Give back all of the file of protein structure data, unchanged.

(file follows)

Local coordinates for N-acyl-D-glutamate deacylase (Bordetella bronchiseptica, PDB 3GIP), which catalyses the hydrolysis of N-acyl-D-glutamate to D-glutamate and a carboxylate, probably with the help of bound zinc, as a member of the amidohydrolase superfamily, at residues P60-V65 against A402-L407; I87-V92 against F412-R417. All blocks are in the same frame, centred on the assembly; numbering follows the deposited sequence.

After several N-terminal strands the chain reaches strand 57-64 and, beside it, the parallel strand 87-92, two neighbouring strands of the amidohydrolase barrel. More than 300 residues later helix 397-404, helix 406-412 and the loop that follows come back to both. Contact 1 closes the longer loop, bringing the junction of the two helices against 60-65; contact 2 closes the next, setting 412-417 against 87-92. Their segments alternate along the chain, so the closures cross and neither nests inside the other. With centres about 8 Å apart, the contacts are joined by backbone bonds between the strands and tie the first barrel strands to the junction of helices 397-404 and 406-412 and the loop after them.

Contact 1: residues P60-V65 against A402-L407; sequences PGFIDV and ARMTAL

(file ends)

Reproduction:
Local coordinates for N-acyl-D-glutamate deacylase (Bordetella bronchiseptica, PDB 3GIP), which catalyses the hydrolysis of N-acyl-D-glutamate to D-glutamate and a carboxylate, probably with the help of bound zinc, as a member of the amidohydrolase superfamily, at residues P60-V65 against A402-L407; I87-V92 against F412-R417. All blocks are in the same frame, centred on the assembly; numbering follows the deposited sequence.

After several N-terminal strands the chain reaches strand 57-64 and, beside it, the parallel strand 87-92, two neighbouring strands of the amidohydrolase barrel. More than 300 residues later helix 397-404, helix 406-412 and the loop that follows come back to both. Contact 1 closes the longer loop, bringing the junction of the two helices against 60-65; contact 2 closes the next, setting 412-417 against 87-92. Their segments alternate along the chain, so the closures cross and neither nests inside the other. With centres about 8 Å apart, the contacts are joined by backbone bonds between the strands and tie the first barrel strands to the junction of helices 397-404 and 406-412 and the loop after them.

Contact 1: residues P60-V65 against A402-L407; sequences PGFIDV and ARMTAL